Diagnosis

Migraine is associated with recurrent attacks that can vary in frequency, duration and resulting disability. Correctly diagnosing migraine can take time and, on average, patients with migraine spend longer periods awaiting correct diagnosis, compared to headache sufferers (Naujoks et al., 2016).

There is no test to definitively diagnose migraine and no biomarkers are currently available to assist in the process (International Headache Society, 2013). In some cases, computed tomography (CT) or magnetic resonance image (MRI) scans are used during the diagnostic journey; however, this is only to rule out other causes of headache.

There are three key diagnostic components for migraine:

  • medical history (Katsarava et al., 2012)
  • examination, including complete neurological assessment (International Headache Society, 2013)
  • exclusion of other causes (Katsarava et al., 2012)

Table 4: Differentiating migraine from other primary headache diseases (Russell, 2007; Burch et al., 2015; International Headache Society, 2018)

Differentiating migraine from other primary headache diseases (Russell, 2007; Burch et al., 2015; International Headache Society, 2018)


International guidelines are available for migraine diagnosis (Manack et al., 2009; International Headache Society, 2018). In total, the International Classification of Headache Disorders 3 (ICHD-3) lists 14 distinct diagnoses for headache disorders, however severe headache patients may receive multiple sub-diagnoses that fall into one or more of the main diagnostic categories.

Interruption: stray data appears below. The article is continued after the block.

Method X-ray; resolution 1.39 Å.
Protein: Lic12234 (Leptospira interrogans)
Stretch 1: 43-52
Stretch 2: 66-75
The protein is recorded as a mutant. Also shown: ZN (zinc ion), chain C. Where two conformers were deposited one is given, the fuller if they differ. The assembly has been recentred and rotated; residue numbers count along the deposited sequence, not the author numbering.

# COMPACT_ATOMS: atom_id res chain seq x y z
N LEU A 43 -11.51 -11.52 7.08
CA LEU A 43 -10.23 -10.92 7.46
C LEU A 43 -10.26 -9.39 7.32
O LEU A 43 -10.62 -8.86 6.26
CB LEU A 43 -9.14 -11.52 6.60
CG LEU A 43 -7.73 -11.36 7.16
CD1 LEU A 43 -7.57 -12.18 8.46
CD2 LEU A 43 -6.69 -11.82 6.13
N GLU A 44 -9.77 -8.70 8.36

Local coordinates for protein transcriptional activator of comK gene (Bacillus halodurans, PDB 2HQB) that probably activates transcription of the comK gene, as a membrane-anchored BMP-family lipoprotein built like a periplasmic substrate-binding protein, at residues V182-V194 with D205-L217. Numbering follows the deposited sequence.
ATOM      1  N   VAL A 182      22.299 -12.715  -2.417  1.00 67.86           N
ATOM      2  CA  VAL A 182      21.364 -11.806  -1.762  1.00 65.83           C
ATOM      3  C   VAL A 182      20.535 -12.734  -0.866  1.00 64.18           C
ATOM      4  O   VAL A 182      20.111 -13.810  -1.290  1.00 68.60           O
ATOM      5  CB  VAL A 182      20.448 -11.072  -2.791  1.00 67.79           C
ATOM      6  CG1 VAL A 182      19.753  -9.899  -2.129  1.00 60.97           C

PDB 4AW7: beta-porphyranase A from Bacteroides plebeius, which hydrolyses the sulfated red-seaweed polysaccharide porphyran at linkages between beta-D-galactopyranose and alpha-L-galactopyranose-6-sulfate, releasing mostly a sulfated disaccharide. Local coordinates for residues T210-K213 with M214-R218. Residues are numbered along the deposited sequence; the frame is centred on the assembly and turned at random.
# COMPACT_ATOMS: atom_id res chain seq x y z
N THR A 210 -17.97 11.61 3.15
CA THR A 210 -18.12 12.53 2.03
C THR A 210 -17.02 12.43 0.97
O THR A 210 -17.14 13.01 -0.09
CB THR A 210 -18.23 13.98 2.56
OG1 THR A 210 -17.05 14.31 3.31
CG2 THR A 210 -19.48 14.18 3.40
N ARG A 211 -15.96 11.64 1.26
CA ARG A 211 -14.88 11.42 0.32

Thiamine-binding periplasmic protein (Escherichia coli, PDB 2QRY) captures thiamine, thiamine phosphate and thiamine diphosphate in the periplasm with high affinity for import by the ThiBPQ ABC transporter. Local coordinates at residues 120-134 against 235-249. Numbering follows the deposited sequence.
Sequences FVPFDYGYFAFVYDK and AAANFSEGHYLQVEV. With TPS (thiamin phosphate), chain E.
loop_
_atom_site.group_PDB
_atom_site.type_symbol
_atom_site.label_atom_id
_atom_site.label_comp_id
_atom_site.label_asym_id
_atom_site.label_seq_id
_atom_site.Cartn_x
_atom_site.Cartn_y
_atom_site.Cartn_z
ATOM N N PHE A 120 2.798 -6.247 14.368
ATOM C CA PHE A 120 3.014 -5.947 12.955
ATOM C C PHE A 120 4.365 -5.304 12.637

Migraine classification by ICHD-3 criteria.

Figure 12: Migraine classification by ICHD-3 criteria (Lipton & Silberstein, 2015; International Headache Society, 2018). ICHD-3 = International Classification of Headache Disorders 3.

Aura sub-diagnoses

Migraine can be further divided into two major subtypes: with- and without aura. Classification of each is based on the ICHD criteria (Katsarava et al., 2012; International Headache Society, 2018).  

Migraine classification criteria for diagnosis of migraine with aura and migraine without aura.

Figure 13: Migraine classification criteria for diagnosis of migraine with aura and migraine without aura (Lipton & Silberstein, 2015; International Headache Society, 2018).

Headache frequency sub-diagnoses

The 2004 ICHD-2 guidelines provided a definition of, and distinction between, episodic migraine versus chronic migraine, which was further refined within the 2018 ICHD-3 guidelines. Classification of migraines as episodic or chronic depends on attack frequency (Katsarava et al., 2012; International Headache Society, 2018):

  • episodic migraine accounts for 92% of patients with migraine and is defined by a headache frequency of <15 days/month (either untreated or unsuccessfully treated) (Buse et al., 2012; Katsarava et al., 2012)
  • chronic migraine is diagnosed in 8% of patients with migraine and is defined by a headache frequency of ≥15 days/month for ≥3 months PLUS a headache that has features of migraine for ≥8 days/month (Buse et al., 2012; Katsarava et al., 2012)

It is important for physicians to bear in mind that migraine may worsen over time, with increasing headache frequency (Bigal & Lipton, 2008) and may evolve, transitioning from episodic to chronic – a process termed ‘chronification’ (Manzoni et al., 2013). Conversely, migraine may also transition from chronic to episodic (Bigal & Lipton, 2008).